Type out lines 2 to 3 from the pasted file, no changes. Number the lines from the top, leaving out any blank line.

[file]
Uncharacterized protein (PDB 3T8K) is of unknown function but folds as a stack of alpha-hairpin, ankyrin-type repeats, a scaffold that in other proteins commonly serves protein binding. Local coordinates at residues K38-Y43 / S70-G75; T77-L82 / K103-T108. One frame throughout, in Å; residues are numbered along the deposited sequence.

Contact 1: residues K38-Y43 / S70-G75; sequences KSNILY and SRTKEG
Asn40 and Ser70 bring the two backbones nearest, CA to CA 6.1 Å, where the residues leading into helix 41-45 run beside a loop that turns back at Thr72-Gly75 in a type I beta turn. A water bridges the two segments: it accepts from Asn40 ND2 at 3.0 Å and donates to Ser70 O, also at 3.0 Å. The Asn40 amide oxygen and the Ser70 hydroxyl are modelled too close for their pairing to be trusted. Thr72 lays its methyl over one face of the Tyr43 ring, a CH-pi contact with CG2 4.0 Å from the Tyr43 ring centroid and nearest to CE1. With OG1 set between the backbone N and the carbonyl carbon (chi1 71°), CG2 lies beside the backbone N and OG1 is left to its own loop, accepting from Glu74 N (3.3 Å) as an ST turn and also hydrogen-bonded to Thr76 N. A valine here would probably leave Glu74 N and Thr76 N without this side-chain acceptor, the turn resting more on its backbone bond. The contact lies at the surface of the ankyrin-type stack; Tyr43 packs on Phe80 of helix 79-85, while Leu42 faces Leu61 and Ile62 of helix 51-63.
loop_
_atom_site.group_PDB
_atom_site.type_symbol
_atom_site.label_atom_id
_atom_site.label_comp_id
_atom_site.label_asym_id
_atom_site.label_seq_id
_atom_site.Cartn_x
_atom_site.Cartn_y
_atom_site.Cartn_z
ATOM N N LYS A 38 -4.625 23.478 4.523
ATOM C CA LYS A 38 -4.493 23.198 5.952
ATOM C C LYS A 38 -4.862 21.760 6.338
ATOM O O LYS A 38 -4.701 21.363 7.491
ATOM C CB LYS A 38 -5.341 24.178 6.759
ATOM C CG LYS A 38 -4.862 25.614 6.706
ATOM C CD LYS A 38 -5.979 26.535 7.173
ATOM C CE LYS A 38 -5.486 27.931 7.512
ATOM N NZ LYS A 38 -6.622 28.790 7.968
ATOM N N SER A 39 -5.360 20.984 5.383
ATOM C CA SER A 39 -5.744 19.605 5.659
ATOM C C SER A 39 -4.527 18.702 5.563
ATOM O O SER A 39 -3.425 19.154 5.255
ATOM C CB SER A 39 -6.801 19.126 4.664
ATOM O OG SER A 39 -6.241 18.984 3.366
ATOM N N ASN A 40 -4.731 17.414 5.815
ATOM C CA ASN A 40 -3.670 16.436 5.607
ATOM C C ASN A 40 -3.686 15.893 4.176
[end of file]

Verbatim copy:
Contact 1: residues K38-Y43 / S70-G75; sequences KSNILY and SRTKEG
Asn40 and Ser70 bring the two backbones nearest, CA to CA 6.1 Å, where the residues leading into helix 41-45 run beside a loop that turns back at Thr72-Gly75 in a type I beta turn. A water bridges the two segments: it accepts from Asn40 ND2 at 3.0 Å and donates to Ser70 O, also at 3.0 Å. The Asn40 amide oxygen and the Ser70 hydroxyl are modelled too close for their pairing to be trusted. Thr72 lays its methyl over one face of the Tyr43 ring, a CH-pi contact with CG2 4.0 Å from the Tyr43 ring centroid and nearest to CE1. With OG1 set between the backbone N and the carbonyl carbon (chi1 71°), CG2 lies beside the backbone N and OG1 is left to its own loop, accepting from Glu74 N (3.3 Å) as an ST turn and also hydrogen-bonded to Thr76 N. A valine here would probably leave Glu74 N and Thr76 N without this side-chain acceptor, the turn resting more on its backbone bond. The contact lies at the surface of the ankyrin-type stack; Tyr43 packs on Phe80 of helix 79-85, while Leu42 faces Leu61 and Ile62 of helix 51-63.